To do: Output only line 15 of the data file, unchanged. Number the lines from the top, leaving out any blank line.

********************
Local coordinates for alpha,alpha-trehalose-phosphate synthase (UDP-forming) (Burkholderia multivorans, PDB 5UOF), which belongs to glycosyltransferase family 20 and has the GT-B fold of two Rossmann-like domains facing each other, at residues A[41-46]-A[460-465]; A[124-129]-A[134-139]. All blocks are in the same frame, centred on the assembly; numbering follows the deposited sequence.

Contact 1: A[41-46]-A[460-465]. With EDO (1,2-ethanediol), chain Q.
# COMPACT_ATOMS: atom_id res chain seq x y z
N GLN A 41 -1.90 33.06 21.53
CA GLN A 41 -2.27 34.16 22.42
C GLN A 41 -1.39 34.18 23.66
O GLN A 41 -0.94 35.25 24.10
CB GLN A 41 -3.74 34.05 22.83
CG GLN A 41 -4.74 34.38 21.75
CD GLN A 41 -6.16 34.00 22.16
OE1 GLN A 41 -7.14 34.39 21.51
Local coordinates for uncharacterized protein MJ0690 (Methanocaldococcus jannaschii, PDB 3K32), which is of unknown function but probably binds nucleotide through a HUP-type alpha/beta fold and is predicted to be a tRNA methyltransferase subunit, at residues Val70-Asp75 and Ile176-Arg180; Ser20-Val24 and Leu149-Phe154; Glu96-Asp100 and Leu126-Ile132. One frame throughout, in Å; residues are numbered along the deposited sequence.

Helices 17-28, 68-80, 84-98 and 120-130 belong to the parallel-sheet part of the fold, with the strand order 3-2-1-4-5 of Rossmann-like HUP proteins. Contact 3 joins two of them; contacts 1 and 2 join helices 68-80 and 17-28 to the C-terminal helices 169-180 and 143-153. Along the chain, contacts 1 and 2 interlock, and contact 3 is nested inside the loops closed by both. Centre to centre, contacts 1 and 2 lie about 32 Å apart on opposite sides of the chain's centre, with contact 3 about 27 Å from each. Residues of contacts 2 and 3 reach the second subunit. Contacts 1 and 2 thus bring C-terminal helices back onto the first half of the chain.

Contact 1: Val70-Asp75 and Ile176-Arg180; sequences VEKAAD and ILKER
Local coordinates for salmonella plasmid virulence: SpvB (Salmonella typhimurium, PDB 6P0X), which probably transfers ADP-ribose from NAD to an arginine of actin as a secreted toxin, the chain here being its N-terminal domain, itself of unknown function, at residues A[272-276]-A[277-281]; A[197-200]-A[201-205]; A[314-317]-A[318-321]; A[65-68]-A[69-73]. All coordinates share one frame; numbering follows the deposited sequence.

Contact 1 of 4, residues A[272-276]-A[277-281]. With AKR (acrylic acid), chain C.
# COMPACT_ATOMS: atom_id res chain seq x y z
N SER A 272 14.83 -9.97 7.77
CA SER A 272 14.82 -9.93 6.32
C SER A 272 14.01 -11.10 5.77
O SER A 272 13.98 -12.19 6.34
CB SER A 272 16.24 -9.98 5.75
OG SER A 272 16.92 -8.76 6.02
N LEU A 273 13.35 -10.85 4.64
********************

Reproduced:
Local coordinates for salmonella plasmid virulence: SpvB (Salmonella typhimurium, PDB 6P0X), which probably transfers ADP-ribose from NAD to an arginine of actin as a secreted toxin, the chain here being its N-terminal domain, itself of unknown function, at residues A[272-276]-A[277-281]; A[197-200]-A[201-205]; A[314-317]-A[318-321]; A[65-68]-A[69-73]. All coordinates share one frame; numbering follows the deposited sequence.